I'm going to need it. Earlier this month I was informed by my company that much to their regret, we would be parting ways. Well, if they really regretted it, why exactly did they go through with it? I don't think they were being entirely truthful.
This company, C**co, which is based in Silicon Valley, had 40,000 employees, and a cash hoard of US$30 Billion, a lot more that the measly $200k I got from jacking up that Boeing 727 40 years ago. It seemed like a lot at the time. But thanks to the 70's and 80's poor stock markets, repeated again in the 2000's, it's not so much now. The company didn't *have to* lay anybody off, they just wanted to.
They may regret it, but I don't. I didn't like working for that huge company. After they bought the start-up I worked for in 2007, it seemed like it would be fun to enjoy the resources of a big company and really go after the market. Prior to the acquisition we had sales growth of 30% per-annum. The year afterward, thanks to stupid go-to-market policies and bad pricing, our sales "growth" was -98%. They destroyed our value in only 12 months, and then decided there was "no market" for the product. So they canceled the product, and absorbed most of the people into other business units.
By this time, all of the other people in marketing had gone, fed up or laid off and gone to other companies. I would have been gone too, but the right opportunity didn't show up. So for 6 months I had nothing to do, except to cash the paychecks. I asked for a new assignment, but wasn't given one. I made almost as much for no work as in that 727 job, if you don't count inflation (you might remember I lost a fair part of the Northwest Airlines money during the parachute drop. Some kid found it on a sandbar in the Snake River a few years later. Or was it the Columbia River?)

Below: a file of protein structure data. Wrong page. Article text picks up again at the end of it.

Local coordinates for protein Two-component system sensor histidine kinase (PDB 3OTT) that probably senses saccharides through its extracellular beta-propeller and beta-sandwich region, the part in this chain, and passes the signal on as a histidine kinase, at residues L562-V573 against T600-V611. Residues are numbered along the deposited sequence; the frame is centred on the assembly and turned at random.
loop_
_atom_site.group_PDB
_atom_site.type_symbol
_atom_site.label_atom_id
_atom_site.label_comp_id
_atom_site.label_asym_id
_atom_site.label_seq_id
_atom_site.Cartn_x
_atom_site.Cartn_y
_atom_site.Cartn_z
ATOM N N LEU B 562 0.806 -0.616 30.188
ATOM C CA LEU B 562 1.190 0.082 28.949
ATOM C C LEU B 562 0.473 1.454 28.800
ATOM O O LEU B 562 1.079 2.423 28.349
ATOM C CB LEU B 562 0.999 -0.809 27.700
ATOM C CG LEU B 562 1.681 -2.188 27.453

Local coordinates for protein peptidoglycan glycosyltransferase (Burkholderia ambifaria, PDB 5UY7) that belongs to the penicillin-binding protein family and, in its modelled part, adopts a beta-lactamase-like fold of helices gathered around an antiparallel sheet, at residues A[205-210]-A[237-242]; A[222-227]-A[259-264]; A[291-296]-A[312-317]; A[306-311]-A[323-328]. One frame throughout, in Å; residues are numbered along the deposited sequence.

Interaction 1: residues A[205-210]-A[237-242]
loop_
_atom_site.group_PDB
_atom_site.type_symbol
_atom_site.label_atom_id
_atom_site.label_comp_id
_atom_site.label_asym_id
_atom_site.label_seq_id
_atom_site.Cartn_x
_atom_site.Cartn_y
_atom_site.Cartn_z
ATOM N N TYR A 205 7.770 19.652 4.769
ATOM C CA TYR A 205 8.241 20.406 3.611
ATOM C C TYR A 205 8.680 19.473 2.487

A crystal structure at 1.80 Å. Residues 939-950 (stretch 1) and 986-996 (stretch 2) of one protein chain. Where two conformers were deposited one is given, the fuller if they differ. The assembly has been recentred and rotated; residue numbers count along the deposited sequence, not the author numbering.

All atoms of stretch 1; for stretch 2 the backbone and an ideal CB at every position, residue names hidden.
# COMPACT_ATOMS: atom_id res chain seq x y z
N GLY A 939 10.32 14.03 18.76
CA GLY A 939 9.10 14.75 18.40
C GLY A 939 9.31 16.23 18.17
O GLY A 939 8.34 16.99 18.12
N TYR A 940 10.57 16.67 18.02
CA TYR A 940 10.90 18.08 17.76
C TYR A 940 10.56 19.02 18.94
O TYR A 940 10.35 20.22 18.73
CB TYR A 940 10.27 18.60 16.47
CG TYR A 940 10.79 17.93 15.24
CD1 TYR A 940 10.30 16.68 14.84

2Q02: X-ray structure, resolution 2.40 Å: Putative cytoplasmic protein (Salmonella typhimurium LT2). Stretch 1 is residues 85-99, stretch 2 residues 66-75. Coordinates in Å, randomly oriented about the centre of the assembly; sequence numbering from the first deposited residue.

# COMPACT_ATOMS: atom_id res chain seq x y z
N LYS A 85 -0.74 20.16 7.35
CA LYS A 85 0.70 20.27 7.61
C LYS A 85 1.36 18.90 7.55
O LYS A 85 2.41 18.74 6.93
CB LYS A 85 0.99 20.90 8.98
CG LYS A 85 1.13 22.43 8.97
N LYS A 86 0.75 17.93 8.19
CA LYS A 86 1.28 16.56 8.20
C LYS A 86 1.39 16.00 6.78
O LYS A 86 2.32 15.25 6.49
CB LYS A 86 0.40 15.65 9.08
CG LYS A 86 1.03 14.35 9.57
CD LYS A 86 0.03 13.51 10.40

Finally, last summer I was given a new assignment and transferred into a different marketing group, based in Massachusetts, but linked into Silicon Valley HQ. It started out as fun, I market launched the new products last February. But stupid internal politics delayed the product availability into 2013, leaving little for me to do (again). So when the layoff rolled around, I was an easy target. All the rest of the marketing team, including all of my management chain were one or two timezones and over 1,500 miles away. I knew I could be cut the most easily, and I was.
Still, I hated working remotely. It's isolating. When I did this for another large company, it worked, because I could get on a plane regularly, and avoiding the temptation to jack those up as well (I'm retired from all that nonsense) spend time at the headquarters, getting to know people and attending planning meetings. This company instituted a travel ban in 2009, so everything was via email and conference calls. I hated that. So I'm not exactly unhappy that I'm out.
But now I'm going to have to dig into that hidden cash. I wonder if the feds track the serial numbers? They'll get a surprise......
Ups and Downs of Flying - It's not just about the takeoffs and landings! Kathy McCullough Kathy and I became friends 18 years ago, when we were both flying the Boeing 747 at Nort...
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